DH was a lost cause as soon as he saw the newly-refinished wide heart-pine floors. The front room with the bay window and high ceilings (OK, 9' isn't that high, but it is for me, especially after 3.5 years with 7.5' ones!) did it for me. I too thought of what the house would look like at Winter Solstice-time, frosted with snow and the lights of a Yule tree shining through lace curtains in the bay window. The new wiring, plumbing, and heating, and the "grandfather trees" behind the house, pretty much finished us both off. Although it's almost 25% smaller square-footage-wise than our current house, it feels downright huge because of the big windows, generously-sized rooms and high ceilings. We were giving each other Meaningful Looks even before we got upstairs, and were writing an offer an hour later. Our agent still hasn't entirely forgiven us ;-) for not letting her try to beat the seller down any more on price, but the poor bugger is taking a bath on the place (attempted to rehab as an investment but the market went into the toilet at just the wrong time) and we think it's just good karma on our parts to give him a fair price instead of bending him over the table.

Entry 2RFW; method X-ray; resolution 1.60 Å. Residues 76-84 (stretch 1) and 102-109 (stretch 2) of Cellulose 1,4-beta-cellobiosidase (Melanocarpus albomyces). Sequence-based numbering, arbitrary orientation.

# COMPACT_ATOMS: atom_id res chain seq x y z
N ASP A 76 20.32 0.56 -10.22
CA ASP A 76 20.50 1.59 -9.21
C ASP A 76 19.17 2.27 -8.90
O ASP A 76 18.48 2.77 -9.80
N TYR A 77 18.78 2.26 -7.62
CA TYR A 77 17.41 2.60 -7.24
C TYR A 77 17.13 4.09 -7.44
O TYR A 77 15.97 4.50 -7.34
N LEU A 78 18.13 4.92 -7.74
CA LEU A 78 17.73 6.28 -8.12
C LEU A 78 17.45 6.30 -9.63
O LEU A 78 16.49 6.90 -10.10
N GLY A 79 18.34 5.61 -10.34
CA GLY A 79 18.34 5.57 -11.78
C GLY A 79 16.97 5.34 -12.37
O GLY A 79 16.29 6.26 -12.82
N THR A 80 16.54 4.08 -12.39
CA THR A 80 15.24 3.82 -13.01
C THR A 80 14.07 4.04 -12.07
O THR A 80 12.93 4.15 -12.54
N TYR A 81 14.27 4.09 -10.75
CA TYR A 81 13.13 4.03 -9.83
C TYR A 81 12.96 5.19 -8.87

• kim2007
    14 years ago

    The price was right (~$38./sq ft), and it had a lot of house and outbuilding space, including a large workshop, a small, stone stable-type structure, a stone 2-car garage, LR fireplace with built-in Arts & Crafts bookcase (glass doors on either side and 12-paned windows above), cedar flooring in DR and LR, oak elsewhere, 2 and 1/2 baths, china cabinet with hand carving, a kitchen with almost an entire wall of casement windows and a pantry, a second bedroom with its own fireplace, and 11' ceilings in the original rooms.

  • johnmari
    14 years ago

    Man, I cannot imagine getting such a wonderful house in the $30s per square foot! Unbelievable! Where do you guys live, out in the middle of nowhere? New England house prices are crazy (although I know not as crazy as southern CA and the NYC area). We are paying $130 and everyone says we are getting a deal on a stripped-and-remuddled house in a not-very-desirable town in SE NH; we are selling at around ~$150/sf and are offering a very good bargain because it's a 4/2.5 in a yuppified historic town 15 minutes from the beach with an excellent school system.

    I'm terribly envious of the Craftsmans, though - we looked at the only two that were in our budget and both were awful. Major structural work first, then replacement of wiring, plumbing, heating systems and THEN total interior restoration from scratch, easily $100k in work. I went to an open house at an Arts & Crafts house that had all its "pretties" - it was 50% over our budget and I only went out of sheer masochism. ;-)

  • kim2007
    14 years ago